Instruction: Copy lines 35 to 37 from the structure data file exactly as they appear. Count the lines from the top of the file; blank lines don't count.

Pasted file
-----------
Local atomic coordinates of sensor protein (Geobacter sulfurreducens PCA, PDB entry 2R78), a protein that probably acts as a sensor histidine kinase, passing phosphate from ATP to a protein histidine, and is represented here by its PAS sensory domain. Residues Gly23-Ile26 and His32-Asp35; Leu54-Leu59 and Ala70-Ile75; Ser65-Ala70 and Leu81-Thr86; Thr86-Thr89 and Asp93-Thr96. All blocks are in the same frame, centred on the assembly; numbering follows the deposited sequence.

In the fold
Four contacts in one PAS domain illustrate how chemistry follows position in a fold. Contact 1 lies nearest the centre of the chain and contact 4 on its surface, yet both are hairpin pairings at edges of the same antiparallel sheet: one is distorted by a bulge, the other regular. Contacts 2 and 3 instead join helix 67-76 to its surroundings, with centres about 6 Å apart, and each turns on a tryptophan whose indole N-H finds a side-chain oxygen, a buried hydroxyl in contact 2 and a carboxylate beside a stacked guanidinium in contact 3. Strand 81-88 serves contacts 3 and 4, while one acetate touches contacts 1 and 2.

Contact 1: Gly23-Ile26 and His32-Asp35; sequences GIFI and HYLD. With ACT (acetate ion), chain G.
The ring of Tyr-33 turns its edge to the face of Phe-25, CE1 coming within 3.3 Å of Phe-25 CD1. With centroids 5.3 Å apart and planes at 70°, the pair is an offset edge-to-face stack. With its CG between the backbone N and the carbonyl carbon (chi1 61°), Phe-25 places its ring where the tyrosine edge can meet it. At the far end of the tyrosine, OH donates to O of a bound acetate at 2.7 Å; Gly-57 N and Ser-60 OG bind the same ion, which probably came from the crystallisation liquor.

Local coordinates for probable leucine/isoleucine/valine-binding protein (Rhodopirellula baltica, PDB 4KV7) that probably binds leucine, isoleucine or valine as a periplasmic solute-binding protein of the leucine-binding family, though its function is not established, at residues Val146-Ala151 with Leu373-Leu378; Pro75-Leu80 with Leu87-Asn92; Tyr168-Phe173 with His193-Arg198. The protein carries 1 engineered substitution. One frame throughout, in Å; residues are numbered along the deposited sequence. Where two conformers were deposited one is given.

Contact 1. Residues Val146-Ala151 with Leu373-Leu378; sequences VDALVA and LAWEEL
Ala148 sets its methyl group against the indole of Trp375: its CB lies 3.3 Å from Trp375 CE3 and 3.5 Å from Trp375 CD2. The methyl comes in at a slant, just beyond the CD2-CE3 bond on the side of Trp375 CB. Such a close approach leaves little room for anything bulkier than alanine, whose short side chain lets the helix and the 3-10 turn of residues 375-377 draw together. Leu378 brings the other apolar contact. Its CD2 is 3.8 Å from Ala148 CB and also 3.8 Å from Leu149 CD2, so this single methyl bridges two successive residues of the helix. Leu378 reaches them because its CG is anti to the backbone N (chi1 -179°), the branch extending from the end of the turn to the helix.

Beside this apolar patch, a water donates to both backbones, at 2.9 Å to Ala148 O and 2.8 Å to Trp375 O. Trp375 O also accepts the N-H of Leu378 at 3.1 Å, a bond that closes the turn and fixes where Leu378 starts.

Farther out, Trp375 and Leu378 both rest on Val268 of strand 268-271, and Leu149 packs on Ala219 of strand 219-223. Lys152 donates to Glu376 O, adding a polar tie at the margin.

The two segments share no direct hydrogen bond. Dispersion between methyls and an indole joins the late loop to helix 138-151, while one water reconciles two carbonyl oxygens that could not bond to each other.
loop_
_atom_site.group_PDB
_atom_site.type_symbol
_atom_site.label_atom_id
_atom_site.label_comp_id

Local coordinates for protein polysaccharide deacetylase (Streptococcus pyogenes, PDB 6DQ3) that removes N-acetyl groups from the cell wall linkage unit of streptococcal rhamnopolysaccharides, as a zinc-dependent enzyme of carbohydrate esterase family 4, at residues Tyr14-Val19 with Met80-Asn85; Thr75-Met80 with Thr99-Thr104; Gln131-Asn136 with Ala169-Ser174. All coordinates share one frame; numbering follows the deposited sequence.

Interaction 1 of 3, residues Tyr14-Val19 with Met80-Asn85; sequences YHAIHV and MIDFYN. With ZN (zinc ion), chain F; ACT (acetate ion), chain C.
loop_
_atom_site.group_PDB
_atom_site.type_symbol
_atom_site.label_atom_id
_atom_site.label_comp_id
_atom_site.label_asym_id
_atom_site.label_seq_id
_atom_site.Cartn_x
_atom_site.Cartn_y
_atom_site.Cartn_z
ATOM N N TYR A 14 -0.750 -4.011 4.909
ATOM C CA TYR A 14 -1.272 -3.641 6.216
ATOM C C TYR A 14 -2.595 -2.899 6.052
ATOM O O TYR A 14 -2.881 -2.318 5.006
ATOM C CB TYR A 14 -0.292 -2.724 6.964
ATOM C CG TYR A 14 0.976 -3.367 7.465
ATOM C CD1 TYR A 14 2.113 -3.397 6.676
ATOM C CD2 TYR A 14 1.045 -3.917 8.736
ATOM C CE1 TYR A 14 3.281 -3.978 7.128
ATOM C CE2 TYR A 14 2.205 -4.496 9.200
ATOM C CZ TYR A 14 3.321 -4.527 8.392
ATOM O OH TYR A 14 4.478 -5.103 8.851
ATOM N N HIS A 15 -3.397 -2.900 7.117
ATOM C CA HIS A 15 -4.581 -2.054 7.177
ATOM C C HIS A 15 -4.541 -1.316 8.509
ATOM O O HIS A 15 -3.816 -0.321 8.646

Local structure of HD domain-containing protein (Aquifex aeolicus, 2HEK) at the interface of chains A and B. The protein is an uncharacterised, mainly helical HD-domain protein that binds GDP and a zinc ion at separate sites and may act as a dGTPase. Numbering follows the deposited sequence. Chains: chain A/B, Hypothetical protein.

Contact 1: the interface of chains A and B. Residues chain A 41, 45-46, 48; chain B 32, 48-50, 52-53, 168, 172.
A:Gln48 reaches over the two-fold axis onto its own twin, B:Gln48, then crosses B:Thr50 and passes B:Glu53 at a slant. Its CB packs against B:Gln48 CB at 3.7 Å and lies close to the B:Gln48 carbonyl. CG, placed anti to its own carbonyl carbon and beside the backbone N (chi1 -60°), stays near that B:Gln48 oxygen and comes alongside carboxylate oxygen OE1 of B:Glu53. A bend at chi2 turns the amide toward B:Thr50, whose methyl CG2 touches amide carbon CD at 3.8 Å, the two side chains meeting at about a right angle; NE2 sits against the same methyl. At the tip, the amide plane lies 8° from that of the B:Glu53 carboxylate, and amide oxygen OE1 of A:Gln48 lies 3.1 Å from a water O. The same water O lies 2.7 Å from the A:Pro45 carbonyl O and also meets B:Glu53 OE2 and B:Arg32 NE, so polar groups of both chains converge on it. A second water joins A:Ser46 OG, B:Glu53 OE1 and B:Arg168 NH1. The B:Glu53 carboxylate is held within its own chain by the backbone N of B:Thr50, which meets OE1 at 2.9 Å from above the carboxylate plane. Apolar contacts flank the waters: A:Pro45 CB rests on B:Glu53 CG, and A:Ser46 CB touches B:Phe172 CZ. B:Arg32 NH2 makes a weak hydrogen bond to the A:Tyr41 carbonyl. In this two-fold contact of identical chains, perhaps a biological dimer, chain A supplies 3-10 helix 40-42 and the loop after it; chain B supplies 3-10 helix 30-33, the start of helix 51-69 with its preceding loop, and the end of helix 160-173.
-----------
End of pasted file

ATOM C CD1 TYR A 14 2.113 -3.397 6.676
ATOM C CD2 TYR A 14 1.045 -3.917 8.736
ATOM C CE1 TYR A 14 3.281 -3.978 7.128